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Moment & Couple

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Moment

M = r x F

where:

 M : Moment (Nm)
 F : Force (N)
 r : Arm (m)

The moment of force is a vector quantity that represents the magnitude of force applied to a rotational system at a distance from the axis of rotation.  The SI unit for moment is the Newton metre (Nm).

Explanation

A (force) moment is a measure of the amount of rotation effect due to the working force. The effect depends both on the force and the force arm r. The moment M is a vector quantity, with its axis orthogonal to the plane spawned by F and r.


Couple

M = d x F

A special case of a moment is a couple. A couple consists of two parallel forces that are equal in magnitude, opposite in sign and do not share a line of action. It does not produce any translation, only rotation. The resultant force of a couple is zero. But, the result of a couple is not zero; it is a pure moment.\

Explanation

A couple is used to describe the rotational effect of two equal forces that do not share a line of action. A couple (or torque) is much used in mechanical engineering. For example, a combustion engine delivers torque at its shaft, which can be used to drive equipment. As stated, a couple is a pure moment and as such can only be destroyed by a couple with a counter effect. Otherwise, the total sum of the forces will not be zero.

Example

We examine the tail rotor of a helicopter. This rotor is also called the anti torque rotor, as its purpose is to counteract the reaction torque on the fuselage as a result of the applied torque to the main rotor by the engine and transmission. When this reaction torque is not cancelled, the fuselage will rotate. The anti torque rotor functions by introducing a moment, which consists of a thrust vector F which works over the arm 'l' with origin O. This origin O lies on the main rotor shaft. We assume a right angle between the arm 'l' and the tail rotor thrust vector F. The helicopter engine produces a torque of 500 Nm during a hover. The length of 'l' is 5 metres. What force F is needed to prevent the fuselage from spinning?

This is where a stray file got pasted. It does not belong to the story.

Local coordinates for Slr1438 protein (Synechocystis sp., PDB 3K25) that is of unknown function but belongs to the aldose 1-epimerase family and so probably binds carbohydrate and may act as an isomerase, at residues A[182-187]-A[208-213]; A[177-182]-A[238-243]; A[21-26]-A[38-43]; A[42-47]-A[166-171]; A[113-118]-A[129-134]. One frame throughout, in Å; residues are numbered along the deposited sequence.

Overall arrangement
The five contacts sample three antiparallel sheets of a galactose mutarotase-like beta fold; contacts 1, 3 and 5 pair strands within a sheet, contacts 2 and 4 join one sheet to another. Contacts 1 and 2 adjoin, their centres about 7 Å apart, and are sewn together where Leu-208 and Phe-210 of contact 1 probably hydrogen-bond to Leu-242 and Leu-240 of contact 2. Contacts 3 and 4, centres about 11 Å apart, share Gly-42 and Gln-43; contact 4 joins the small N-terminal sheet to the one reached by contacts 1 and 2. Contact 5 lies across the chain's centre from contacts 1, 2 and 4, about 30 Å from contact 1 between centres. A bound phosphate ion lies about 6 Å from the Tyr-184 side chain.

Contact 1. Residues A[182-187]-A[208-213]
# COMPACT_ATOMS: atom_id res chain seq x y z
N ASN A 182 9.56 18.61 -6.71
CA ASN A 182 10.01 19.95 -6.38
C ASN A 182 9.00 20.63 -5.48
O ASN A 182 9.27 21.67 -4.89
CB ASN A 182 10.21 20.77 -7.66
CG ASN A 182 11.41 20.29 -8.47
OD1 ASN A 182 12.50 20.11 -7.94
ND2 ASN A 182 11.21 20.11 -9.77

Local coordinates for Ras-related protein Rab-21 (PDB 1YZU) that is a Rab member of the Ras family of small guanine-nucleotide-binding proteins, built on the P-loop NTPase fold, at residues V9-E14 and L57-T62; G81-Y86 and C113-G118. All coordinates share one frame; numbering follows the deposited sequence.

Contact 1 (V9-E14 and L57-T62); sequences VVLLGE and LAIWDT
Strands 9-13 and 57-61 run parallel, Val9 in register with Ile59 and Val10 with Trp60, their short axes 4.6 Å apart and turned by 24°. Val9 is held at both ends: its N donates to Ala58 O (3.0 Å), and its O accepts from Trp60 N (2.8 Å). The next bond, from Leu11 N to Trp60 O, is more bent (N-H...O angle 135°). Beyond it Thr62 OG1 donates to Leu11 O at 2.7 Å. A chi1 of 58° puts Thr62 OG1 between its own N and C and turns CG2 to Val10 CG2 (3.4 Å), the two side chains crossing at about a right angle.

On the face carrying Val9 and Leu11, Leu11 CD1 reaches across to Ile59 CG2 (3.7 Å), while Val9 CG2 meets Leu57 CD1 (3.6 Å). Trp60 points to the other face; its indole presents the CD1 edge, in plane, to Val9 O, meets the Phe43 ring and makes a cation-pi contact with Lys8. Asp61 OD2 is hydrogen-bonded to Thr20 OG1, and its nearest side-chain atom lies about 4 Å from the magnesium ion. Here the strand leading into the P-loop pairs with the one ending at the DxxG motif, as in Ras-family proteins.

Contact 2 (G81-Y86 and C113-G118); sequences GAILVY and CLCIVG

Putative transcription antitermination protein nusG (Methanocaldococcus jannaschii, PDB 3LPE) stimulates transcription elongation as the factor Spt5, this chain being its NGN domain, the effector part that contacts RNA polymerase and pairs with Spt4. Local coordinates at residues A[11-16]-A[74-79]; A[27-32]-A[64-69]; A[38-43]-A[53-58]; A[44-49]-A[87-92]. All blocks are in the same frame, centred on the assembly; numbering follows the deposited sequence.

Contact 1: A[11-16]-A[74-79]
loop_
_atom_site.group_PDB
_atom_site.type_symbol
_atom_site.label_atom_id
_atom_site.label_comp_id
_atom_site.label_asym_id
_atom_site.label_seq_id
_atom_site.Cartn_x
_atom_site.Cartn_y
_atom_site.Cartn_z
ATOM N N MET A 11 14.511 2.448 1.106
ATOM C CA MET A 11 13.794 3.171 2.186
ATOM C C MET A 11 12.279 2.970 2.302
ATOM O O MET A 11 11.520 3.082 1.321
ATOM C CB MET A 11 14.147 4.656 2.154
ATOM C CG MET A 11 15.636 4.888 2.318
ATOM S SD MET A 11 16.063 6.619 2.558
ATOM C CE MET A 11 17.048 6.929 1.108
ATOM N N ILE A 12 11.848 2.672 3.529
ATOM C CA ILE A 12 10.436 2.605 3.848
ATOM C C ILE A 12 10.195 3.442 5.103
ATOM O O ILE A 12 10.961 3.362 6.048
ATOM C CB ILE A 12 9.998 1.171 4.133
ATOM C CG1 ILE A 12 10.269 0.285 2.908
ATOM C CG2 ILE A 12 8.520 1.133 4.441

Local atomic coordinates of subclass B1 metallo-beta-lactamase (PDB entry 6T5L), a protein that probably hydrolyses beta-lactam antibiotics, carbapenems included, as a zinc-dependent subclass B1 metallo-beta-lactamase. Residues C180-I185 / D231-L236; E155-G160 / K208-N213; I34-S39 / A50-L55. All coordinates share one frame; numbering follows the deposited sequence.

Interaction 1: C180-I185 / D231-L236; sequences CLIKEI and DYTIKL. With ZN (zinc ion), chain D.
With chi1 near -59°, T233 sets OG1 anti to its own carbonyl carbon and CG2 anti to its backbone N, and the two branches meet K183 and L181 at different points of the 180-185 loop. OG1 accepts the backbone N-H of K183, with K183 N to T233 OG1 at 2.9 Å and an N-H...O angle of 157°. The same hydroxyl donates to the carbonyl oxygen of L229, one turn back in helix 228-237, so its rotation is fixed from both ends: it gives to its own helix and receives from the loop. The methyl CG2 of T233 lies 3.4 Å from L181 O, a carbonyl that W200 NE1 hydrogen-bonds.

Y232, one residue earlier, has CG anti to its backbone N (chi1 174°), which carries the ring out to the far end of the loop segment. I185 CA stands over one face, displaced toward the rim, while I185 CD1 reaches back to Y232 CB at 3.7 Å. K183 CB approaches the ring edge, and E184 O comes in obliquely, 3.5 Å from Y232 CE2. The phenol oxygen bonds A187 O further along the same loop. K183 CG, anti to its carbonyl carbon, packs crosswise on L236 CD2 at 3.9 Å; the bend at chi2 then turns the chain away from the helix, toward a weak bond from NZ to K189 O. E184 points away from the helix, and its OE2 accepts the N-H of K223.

When we assume a right angle between the arm 'r' and the tail rotor thrust vector F, so the vector products of F and r resolve to the product of their magnitudes. The moment M must counteract the torque of 500Nm; in other words, the sum of the torque and the moment must be zero. This leads to the equation 500 + 5F = 0 -> F = -100N. The minus sign indicates the direction needed to cancel out the effect of the applied engine torque.

Will this result in equilibrium in a helicopter? As the sum of moments is zero, the helicopter will not rotate. However, for an object to be in equilibrium, both the sum of moments and the sum of forces in all directions must be zero. We now look at the sum of forces in the plane of rotation, as these are the only relevant forces in this example. These forces are the couple of 500 Nm and the moment of -500Nm. We know that the couple (torque) will not introduce any translational force (by definition).

The sum of the couple is therefore 0. We now look at the anti torque moment of -500 Nm, which uses a force of 100N. As the torque forces are cancelled out, this is the only component left. Conclusion: the sum of all forces is 100 N (500 - 500 + 100).

This force will move the helicopter sidewards! This result should be expected, because a couple (torque) can only be cancelled by another couple, which is not the case with the tail rotor produced moment.

Some manufacturers design their helicopters with the main rotor shaft tilted a number of degrees, in order to counteract the translational force with main rotor thrust. Another solution is to offset the cyclic blade pitch to produce a similar cancelling out thrust vector from the main rotors.

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HeliStart is authored by Peter Goossens.


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